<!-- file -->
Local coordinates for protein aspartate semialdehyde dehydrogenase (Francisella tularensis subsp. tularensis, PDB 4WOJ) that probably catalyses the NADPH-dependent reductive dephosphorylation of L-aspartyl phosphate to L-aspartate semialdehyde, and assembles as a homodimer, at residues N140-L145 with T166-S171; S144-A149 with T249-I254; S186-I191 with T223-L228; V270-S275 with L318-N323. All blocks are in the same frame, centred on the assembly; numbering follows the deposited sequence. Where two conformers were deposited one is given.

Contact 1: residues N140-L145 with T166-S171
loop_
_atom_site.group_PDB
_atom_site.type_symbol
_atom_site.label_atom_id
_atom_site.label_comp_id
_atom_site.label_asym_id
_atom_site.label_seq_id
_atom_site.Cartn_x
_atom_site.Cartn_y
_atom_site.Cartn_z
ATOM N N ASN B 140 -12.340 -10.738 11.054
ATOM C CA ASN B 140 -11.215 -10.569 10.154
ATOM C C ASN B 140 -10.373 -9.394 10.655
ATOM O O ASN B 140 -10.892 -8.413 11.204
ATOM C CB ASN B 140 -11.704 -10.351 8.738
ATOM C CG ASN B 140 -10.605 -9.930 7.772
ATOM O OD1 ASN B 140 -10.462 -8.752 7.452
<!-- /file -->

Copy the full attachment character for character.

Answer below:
Local coordinates for protein aspartate semialdehyde dehydrogenase (Francisella tularensis subsp. tularensis, PDB 4WOJ) that probably catalyses the NADPH-dependent reductive dephosphorylation of L-aspartyl phosphate to L-aspartate semialdehyde, and assembles as a homodimer, at residues N140-L145 with T166-S171; S144-A149 with T249-I254; S186-I191 with T223-L228; V270-S275 with L318-N323. All blocks are in the same frame, centred on the assembly; numbering follows the deposited sequence. Where two conformers were deposited one is given.

Contact 1: residues N140-L145 with T166-S171
loop_
_atom_site.group_PDB
_atom_site.type_symbol
_atom_site.label_atom_id
_atom_site.label_comp_id
_atom_site.label_asym_id
_atom_site.label_seq_id
_atom_site.Cartn_x
_atom_site.Cartn_y
_atom_site.Cartn_z
ATOM N N ASN B 140 -12.340 -10.738 11.054
ATOM C CA ASN B 140 -11.215 -10.569 10.154
ATOM C C ASN B 140 -10.373 -9.394 10.655
ATOM O O ASN B 140 -10.892 -8.413 11.204
ATOM C CB ASN B 140 -11.704 -10.351 8.738
ATOM C CG ASN B 140 -10.605 -9.930 7.772
ATOM O OD1 ASN B 140 -10.462 -8.752 7.452